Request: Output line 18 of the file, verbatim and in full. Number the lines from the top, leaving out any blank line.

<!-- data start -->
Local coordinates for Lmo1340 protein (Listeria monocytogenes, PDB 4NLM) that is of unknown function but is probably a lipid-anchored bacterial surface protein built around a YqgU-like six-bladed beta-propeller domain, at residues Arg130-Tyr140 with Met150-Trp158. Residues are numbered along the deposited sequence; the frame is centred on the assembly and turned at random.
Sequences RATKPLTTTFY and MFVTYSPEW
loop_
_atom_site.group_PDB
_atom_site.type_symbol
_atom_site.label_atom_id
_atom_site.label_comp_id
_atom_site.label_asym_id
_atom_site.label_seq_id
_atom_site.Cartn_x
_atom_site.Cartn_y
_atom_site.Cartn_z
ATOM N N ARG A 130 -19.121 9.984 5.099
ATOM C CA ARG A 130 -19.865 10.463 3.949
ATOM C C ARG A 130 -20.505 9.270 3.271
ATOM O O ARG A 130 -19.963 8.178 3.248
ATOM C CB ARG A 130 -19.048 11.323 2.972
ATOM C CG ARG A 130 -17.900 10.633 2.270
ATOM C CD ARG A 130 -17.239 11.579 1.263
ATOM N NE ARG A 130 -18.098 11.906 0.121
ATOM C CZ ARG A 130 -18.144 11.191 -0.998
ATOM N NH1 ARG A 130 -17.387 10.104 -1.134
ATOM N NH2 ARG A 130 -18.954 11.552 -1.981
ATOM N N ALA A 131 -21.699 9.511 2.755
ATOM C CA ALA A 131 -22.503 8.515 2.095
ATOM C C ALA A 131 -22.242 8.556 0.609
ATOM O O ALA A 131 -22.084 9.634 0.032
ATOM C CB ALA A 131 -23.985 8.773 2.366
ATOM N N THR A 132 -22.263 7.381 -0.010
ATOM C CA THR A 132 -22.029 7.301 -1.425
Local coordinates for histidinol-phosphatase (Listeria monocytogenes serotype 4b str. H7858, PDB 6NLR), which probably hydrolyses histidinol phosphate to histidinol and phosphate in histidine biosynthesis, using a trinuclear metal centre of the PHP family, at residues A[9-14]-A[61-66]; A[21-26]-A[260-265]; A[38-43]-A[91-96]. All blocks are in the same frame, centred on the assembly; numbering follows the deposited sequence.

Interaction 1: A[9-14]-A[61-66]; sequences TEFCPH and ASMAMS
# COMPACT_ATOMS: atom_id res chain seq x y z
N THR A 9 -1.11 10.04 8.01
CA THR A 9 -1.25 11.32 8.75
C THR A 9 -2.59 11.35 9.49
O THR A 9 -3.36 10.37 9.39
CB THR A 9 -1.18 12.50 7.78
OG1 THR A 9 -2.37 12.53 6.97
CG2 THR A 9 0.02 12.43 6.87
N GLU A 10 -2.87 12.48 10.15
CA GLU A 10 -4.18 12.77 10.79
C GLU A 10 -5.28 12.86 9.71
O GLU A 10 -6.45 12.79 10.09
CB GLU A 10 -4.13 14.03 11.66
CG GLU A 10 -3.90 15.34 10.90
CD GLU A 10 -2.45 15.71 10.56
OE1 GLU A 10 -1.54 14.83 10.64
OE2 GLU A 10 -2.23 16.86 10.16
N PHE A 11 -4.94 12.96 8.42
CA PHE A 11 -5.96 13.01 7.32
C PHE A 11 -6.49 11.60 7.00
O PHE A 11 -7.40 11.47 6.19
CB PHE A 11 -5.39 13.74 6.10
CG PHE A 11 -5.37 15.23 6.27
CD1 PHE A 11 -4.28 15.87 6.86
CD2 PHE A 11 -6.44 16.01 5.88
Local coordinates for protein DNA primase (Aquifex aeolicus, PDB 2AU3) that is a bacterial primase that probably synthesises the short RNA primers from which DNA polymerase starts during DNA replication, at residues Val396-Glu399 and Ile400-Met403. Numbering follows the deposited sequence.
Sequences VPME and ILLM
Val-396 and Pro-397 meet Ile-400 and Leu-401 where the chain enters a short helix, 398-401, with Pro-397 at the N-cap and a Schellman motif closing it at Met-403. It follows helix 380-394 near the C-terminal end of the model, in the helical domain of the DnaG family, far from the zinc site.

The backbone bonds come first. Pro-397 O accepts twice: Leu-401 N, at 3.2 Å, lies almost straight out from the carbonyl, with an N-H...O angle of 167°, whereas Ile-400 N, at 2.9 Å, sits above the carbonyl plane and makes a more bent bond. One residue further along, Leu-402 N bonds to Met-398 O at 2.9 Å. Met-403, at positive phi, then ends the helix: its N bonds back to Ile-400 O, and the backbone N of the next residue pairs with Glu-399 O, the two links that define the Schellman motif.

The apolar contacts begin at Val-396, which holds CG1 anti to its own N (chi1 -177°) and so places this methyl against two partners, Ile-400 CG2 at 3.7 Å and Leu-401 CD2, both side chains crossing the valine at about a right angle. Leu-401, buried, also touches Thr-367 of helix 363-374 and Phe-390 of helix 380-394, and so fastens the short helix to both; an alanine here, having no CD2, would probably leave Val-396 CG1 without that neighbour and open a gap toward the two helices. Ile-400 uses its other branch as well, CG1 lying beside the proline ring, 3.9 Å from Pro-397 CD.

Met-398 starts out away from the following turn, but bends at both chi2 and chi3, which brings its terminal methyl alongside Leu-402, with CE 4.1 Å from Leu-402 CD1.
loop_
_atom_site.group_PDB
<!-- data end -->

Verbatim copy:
ATOM C CG ARG A 130 -17.900 10.633 2.270